Male Dominance in Sumerian Civilization

1. Introduction

Male dominance has been a problem since the ancient Sumerian civilization, which encouraged the subordination of women to men and ensured their oppression in the name of religion. The problem of male dominance is compounded by the fact that ancient Sumerian society was extremely patriarchal, with men holding all the power and women being largely relegated to the role of concubines, slaves, or property. This essay will explore the various ways in which Sumerian civilization encouraged male dominance and the oppression of women.

2. Sumerian religion and male dominance

The ancient Sumerian religion was based on the belief that the gods were male and that they required human males to serve them. This meant that men were considered to be closer to the gods than women and that they were more deserving of religious worship and service. Furthermore, the Sumerian religion dictated that women were to be subordinate to men both in this life and in the afterlife. In other words, women were seen as being inferior to men both spiritually and religiously.

This religious subordination of women helped to ensure their social and political subordination as well. Since men were seen as being closer to the gods, they were also seen as being more worthy of political power. This inevitably led to a society in which men held all the power and women were given very little agency or control over their own lives.

3. Women as concubines and slaves

Another way in which Sumerian civilization encouraged male dominance was through its treatment of women as concubines and slaves. In ancient Sumer, it was not uncommon for wealthy men to have multiple wives as well as concubines. Concubines were typically young women who had been acquired through war or trade and who served their masters sexually and domestically. They were considered to be property rather than people and they had very little rights or protections under the law.

Similarly, women could also be enslaved if they could not afford to pay their debts or if they committed certain crimes. Slavery was a very common practice in ancient Sumer and it ensured that women had even less control over their own lives than concubines did. Like concubines, slaves were considered to be property rather than people and they had virtually no rights or protections under the law.

4. Women in the adoption process

Another way in which ancient Sumerian civilization encouraged male dominance was through its treatment of women in the adoption process. In ancient times, it was not uncommon for families to give up their daughters for adoption if they could not afford to care for them. Adopted daughters were typically marry off to wealthy families in order to increase their social status or to pay off debts. This meant that adopted daughters often had no choice in whom they married and that they could be forced into arranged marriages with much older men.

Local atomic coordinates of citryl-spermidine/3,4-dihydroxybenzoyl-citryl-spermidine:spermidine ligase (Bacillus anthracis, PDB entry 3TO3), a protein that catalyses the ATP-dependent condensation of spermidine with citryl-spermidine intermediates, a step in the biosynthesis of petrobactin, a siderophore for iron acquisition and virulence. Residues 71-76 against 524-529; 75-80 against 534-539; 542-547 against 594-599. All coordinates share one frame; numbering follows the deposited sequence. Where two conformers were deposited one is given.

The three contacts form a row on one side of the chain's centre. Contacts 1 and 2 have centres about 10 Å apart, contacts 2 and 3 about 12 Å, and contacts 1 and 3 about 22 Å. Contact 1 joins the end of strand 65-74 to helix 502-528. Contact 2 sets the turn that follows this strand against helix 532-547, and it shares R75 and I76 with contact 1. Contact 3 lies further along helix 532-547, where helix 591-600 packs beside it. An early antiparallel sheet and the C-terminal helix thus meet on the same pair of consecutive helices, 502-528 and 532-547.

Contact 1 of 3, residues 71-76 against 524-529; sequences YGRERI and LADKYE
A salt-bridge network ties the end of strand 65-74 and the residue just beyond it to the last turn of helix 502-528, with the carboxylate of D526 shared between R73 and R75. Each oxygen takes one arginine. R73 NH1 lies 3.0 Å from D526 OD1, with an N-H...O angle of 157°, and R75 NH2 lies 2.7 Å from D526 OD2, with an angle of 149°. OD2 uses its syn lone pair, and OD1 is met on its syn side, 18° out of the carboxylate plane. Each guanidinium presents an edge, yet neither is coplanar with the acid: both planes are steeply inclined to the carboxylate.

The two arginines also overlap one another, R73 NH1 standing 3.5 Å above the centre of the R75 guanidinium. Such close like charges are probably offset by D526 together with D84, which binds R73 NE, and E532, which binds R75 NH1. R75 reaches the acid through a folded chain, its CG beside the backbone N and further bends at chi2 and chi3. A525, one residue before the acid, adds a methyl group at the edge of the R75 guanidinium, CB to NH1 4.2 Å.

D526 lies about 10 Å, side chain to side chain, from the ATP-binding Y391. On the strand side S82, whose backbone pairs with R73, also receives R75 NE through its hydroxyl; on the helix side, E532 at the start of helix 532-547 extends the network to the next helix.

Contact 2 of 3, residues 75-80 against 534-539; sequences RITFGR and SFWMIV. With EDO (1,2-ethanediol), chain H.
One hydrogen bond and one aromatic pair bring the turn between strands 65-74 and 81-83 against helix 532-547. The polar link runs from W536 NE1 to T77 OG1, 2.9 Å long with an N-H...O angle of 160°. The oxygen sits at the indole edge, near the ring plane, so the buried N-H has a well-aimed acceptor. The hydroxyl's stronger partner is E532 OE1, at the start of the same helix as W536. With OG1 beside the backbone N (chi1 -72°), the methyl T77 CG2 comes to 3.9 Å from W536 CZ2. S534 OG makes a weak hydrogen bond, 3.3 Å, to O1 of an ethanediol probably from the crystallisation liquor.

Furthermore, adopted daughters were not considered to be fully members of their adoptive families. This meant that they could be treated like property rather than people and that they had very little say in how they were treated or what happened to them. Adopted daughters were often mistreated and abused by their adoptive families and they had no legal recourse if this happened. Consequently, many adopted daughters ended up leading lives of misery and oppression.
5. Conclusion


Male dominance in Sumerian civilization was manifested through various means, including economic, political, and social control.

The origins of this male domination are thought to be rooted in the fact that Sumerian society was largely built around agriculture, which required a great deal of physical labor. As such, men were typically seen as being better suited for this type of work and were therefore given more power and authority.

This male domination had a significant impact on Sumerian women, who were often relegated to second-class status within society. They were denied many basic rights and privileges, and their lives were generally much harder than those of their male counterparts.

There was some resistance to this male domination from both Sumerian women and other groups within society; however, it was generally not successful in overturning the existing power structure.

The rise of cities and civilizations led to a change in the power dynamics between men and women in Sumerian society; as these new urban centers became increasingly important economically, women began to gain greater access to education and opportunities for upward mobility.

Female deities did play a role in reinforcing or challenging male dominance in Sumerian religion; however, their overall impact is difficult to determine due to the limited available evidence.

The experience of Sumeria provides valuable insights into gender relations more broadly speaking; specifically, it highlights the importance of economic factors in shaping these relationships